SILCAAT and ESPRIT: taking stock.

AuthorGazzard, Brian
PositionStudy of interleukin-2 in people with low CD4+ T cell counts on active anti-HIV therapy - Enhanced suppression of the platelet IIb/IIIa receptor with integrilin therapy - Editorial

Shortly after the HIV epidemic became established, it was a strongly held view that the only thing that mattered for understanding HIV pathogenicity was a falling CD4 cell count, as it was this that led to the opportunistic infections and ultimately to death. As we began to understand more about the virus itself and became able to measure its levels accurately, it was commonly remarked that it was 'the virus stupid', implying that the CD4 cell count was irrelevant.

Our understanding of the complexities and the pathogenesis of HIV have increased enormously in the last 20 years or so. I think the results of the SILCAAT and ESPRIT studies reported in this issue of the Journal of HIV Therapy would have surprised many of the early workers greatly. IL-2 induced a very considerable rise in CD4 cell count in both groups of patients, and yet there was no clinical benefit. The French had in fact licensed IL-2 on the grounds that those with low CD4 cell counts at therapy initiation achieved a more rapid CD4 cell count rise when given this drug. It may of course be that the CD4 cells that are produced in response to IL-2 do not work properly, and this is discussed in detail in this issue. It is also possible that the CD4 cell is really a surrogate marker for other important immunological changes that occur during HIV infection and which are not corrected by IL-2 treatment.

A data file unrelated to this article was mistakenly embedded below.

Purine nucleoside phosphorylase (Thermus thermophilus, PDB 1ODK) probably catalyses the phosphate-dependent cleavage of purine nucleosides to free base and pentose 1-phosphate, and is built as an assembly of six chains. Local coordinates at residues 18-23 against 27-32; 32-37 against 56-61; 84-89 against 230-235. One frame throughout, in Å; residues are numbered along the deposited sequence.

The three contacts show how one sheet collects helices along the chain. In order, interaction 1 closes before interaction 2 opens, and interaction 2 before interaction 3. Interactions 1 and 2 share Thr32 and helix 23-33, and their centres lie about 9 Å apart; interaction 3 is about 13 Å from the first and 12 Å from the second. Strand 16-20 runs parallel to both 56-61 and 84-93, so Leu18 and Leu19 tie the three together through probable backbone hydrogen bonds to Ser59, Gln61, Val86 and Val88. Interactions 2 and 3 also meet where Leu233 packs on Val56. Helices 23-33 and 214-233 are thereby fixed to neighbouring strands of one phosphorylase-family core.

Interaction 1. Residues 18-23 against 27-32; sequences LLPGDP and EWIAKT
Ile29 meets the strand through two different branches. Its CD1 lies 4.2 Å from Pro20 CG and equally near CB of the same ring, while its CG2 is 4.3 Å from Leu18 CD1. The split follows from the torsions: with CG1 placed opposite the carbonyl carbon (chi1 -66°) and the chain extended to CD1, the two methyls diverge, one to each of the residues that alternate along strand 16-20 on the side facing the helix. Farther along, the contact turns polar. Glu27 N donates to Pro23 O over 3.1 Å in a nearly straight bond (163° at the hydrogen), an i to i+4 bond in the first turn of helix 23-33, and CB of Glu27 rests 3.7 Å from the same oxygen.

An almost bewildering array of new immunological data are emerging that may significantly improve our understanding of AIDS pathogenesis and, indeed, of the pathogenesis of a number of other diseases associated with HIV infection, such as atheroma and...

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